The scientific community claims that in time and after much research and development teleportation, time travel, invisibility cloaks and interplanetary travel will no longer only just exist in movies, but in real life as well. However, according to the common conclusion reached at The Big Bang Fair U.K. Young Scientists and Engineers Fair that took place in London, the invisibility cloak featured in the Harry Potter series and interplanetary travel will be possible within 15 years. Moreover, scientists suggest that transportation and time travel will be available by 2080 and 2100, respectively. As it appears, robots will be important parts of our lives and our houses will be similar to those in the cartoon "The Jetsons" in the near future thanks to the new technological developments. However, how will the poor benefit from these innovations?
Currently, various aid packages are being delivered using unmanned aerial vehicles, also known as drones. This method is especially employed while sending aid to regions with security problems. For instance, robot doctors capable of treating patients have been deployed in certain medical centers in Africa and Asia. Doctors in the U.S. and Europe connect to these robots via the Internet at a certain time of day and communicate with patients through the screens attached to the robots before diagnosing the patients. Tablet computers are being used to increase literacy rates as well. However, 3D printers will be the biggest technological development for the poor according to many experts. So far, scientists have been able to produce guns that can shoot real bullets as well as a car using 3-D printers. They are also able to produce prosthetic hands and feet, tracheae and even a skull. Experts point out that houses can be built for the needy with these printers, especially since the U.N. indicates that over 800 million people live in unhealthy houses and experts claim that houses similar to sheds can be built in undeveloped countries with 3-D printers.
The Italian company, WASP, set out to make millions of people house owners. According to company officials, the printers will be easily transported to an area in need and the company has already developed a three-armed printer that was used to build a shed during its introduction. The company later released a statement that said the printer used mud to build the shed. The sheds constructed with mud are much more practical, durable and safe compared to those that are traditionally built with wet clay. Another advantage of houses built with 3-D printers is they do not require any transportation of construction materials and are ready to be inhabited within a very short time. WASP executive Massimo Moretti said, "The houses that will be erected with 3-D printers will cost almost nothing as mud is an easily supplied material anywhere in the world. Two people can set up the printer in two hours, however it is still in the trial phase. We are planning to build our first houses in undeveloped countries starting next year."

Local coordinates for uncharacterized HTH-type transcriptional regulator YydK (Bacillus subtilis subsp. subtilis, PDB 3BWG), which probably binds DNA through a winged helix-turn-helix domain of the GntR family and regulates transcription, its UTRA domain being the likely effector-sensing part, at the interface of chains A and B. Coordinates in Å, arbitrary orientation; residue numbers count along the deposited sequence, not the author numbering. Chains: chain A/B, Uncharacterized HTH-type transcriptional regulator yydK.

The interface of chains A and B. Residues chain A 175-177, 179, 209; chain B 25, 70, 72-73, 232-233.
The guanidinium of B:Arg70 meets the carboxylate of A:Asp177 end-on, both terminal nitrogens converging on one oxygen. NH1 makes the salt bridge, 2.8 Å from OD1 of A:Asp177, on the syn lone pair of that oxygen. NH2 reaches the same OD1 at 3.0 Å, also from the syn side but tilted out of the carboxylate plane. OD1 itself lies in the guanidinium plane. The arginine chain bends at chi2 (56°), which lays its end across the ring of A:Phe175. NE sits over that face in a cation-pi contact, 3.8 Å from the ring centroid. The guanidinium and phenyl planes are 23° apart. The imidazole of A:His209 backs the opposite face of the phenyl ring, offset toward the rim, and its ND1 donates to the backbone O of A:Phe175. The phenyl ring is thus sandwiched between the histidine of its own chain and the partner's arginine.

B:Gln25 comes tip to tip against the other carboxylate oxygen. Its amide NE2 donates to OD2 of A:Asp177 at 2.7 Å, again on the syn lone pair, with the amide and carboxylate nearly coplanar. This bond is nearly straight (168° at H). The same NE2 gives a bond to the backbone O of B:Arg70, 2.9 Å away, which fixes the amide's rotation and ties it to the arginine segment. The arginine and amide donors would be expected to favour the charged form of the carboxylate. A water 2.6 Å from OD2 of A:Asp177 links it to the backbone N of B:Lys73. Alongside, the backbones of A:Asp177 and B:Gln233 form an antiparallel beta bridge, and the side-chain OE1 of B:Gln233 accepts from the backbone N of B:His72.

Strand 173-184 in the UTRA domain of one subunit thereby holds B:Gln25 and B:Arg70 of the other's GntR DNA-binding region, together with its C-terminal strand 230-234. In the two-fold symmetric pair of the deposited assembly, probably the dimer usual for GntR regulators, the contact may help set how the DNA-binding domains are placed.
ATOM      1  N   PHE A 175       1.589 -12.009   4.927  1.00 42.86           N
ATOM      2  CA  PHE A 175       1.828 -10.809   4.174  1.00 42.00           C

Architects from the Netherlands will soon conduct a study on the practicality and sustainability of 3-D printed houses, and they have already begun working on a project titled 3-D Canal House. The Amsterdam-based project aims at building a canal house that will have 13 rooms with custom made 3-D printers using biological waste for the foundation of the construction. Executive Hedwig Heinsman of Dus Architects, the company behind the project, said, "We are currently pressing bio-plastics that are composed of 80 percent vegetable oil." Furthermore, the furniture in the house will be produced with 3-D printers using vegetable and fruit waste. The company expects the 3-D Canal House project to be finalized in 2016. Heinsman also said that 3-D printed houses can be built in both undeveloped countries and regions hit by natural disasters. It is claimed that these types of houses, which will also be built without the need to produce or transport construction materials in a very short time, will be eco-friendly and will not create any construction waste. While Dutch and Italian companies develop their 3-D printer projects, China, which produces 1.5 billion tons of construction waste per year, has already begun building houses with 3-D printers. The Chinese company WinSun recently built a 10-room single floor apartment building within 24 hours. Additionally, each apartment only costs $5,000 apiece. WinSun claims that carbon emissions will be reduced to a minimum by building houses with 3-D printers.